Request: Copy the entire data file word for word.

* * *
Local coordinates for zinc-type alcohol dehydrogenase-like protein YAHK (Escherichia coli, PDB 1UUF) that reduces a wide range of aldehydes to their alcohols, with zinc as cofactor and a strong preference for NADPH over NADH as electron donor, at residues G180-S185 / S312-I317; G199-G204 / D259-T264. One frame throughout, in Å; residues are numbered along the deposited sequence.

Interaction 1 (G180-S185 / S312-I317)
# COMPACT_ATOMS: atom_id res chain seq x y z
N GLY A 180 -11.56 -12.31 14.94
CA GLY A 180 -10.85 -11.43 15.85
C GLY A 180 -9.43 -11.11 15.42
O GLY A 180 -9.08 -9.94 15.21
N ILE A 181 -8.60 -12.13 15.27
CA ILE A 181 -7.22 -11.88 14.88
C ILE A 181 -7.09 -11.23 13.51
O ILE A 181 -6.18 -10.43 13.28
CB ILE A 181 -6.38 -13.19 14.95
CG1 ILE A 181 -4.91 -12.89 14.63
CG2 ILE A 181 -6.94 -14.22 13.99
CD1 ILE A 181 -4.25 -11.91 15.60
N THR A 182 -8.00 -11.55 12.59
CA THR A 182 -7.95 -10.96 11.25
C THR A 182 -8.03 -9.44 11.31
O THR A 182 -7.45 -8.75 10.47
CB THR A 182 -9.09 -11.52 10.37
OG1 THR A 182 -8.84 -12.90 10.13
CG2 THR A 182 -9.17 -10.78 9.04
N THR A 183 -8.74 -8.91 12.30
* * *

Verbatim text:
Local coordinates for zinc-type alcohol dehydrogenase-like protein YAHK (Escherichia coli, PDB 1UUF) that reduces a wide range of aldehydes to their alcohols, with zinc as cofactor and a strong preference for NADPH over NADH as electron donor, at residues G180-S185 / S312-I317; G199-G204 / D259-T264. One frame throughout, in Å; residues are numbered along the deposited sequence.

Interaction 1 (G180-S185 / S312-I317)
# COMPACT_ATOMS: atom_id res chain seq x y z
N GLY A 180 -11.56 -12.31 14.94
CA GLY A 180 -10.85 -11.43 15.85
C GLY A 180 -9.43 -11.11 15.42
O GLY A 180 -9.08 -9.94 15.21
N ILE A 181 -8.60 -12.13 15.27
CA ILE A 181 -7.22 -11.88 14.88
C ILE A 181 -7.09 -11.23 13.51
O ILE A 181 -6.18 -10.43 13.28
CB ILE A 181 -6.38 -13.19 14.95
CG1 ILE A 181 -4.91 -12.89 14.63
CG2 ILE A 181 -6.94 -14.22 13.99
CD1 ILE A 181 -4.25 -11.91 15.60
N THR A 182 -8.00 -11.55 12.59
CA THR A 182 -7.95 -10.96 11.25
C THR A 182 -8.03 -9.44 11.31
O THR A 182 -7.45 -8.75 10.47
CB THR A 182 -9.09 -11.52 10.37
OG1 THR A 182 -8.84 -12.90 10.13
CG2 THR A 182 -9.17 -10.78 9.04
N THR A 183 -8.74 -8.91 12.30